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The Moscow International Portal describes the stations of the Moscow subway as "underground palaces of Moscow." With their magnificent vestibules and underground halls, often decorated with chandeliers, they certainly merit this description. Many of the stations are linked with the city's history; while old, pre-war stations represent Russia's industrialization, post-war stops embody the pleasure of victory and pride that was felt by the inhabitants at the time.
Opened on September 7th, 2008, the Slavyansky Bulvar station is one of the newest additions to the Moscow subway system. Its wrought iron and lamps are deliberately reminiscent of the Parisian metro.
The Bund Sightseeing Tunnel may not officially be a subway. However, it is a train trip well worth taking. To be exact, the Bund is a tunnel that runs underneath the Pu river.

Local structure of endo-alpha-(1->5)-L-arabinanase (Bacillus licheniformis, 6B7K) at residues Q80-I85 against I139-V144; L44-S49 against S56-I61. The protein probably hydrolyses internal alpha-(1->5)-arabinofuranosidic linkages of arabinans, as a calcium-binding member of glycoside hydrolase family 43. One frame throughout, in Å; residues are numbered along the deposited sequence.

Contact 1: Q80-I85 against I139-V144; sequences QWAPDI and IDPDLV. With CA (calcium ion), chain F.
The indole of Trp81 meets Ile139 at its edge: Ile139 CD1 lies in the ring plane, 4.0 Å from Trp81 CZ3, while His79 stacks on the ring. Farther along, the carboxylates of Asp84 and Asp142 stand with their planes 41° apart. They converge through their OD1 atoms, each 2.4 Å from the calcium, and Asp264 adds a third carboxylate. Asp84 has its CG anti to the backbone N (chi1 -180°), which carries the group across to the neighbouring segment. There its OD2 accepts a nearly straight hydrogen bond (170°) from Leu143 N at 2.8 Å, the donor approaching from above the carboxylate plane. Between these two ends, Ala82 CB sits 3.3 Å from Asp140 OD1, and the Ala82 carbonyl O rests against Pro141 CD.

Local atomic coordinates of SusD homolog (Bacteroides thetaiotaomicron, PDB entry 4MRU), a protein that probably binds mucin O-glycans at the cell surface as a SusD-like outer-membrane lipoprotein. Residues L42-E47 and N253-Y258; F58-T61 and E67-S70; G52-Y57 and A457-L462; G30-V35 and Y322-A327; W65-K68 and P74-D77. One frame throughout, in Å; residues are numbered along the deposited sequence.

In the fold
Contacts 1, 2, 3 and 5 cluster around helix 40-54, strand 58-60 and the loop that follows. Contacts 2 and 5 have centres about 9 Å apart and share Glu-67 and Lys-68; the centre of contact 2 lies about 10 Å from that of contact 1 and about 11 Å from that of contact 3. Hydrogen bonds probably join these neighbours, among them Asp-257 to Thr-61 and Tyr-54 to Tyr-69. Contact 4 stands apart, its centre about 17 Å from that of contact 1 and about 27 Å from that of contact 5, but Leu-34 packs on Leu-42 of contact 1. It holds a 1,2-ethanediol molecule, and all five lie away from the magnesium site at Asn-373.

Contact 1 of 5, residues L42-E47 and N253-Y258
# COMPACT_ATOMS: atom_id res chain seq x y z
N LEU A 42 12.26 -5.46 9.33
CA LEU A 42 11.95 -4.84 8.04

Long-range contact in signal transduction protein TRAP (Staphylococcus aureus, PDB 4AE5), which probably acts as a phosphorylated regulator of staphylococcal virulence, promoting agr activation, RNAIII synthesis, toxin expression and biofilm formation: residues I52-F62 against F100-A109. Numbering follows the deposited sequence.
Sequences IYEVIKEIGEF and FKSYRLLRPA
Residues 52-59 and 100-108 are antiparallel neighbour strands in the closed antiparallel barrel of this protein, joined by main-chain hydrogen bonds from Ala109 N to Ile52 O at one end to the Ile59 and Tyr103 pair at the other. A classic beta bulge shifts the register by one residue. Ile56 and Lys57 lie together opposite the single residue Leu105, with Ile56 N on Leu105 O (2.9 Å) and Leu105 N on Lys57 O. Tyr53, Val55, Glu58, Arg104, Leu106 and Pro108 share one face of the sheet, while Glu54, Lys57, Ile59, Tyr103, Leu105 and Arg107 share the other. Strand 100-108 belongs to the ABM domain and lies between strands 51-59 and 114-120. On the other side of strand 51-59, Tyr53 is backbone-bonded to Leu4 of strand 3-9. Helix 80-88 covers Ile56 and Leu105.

Tourists can enter a small cable car, which takes them through the tunnel of colorful light beams, waving puppets and suddenly disappearing movie screens. During the journey, house music is played.
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The Bockenheimer Warte Station is one of the most important transfer stations of the Frankfurt subway system. Here the C-line crosses with the U6 and U7, as well as the U4 which runs in the D-tunnel. You can also transfer to various bus lines and trams here.
The construction of this station was first begun in 1986, and expanded in 2001. The station is worth viewing not only for its underground architecture, but also for one of its subway entrances. Click here to see the unique entrance, which looks like a train bursting through the sidewalk from below. Architect Zbiginiew Peter Pininski reported he felt inspired by surrealist artist René Magritte when creating it.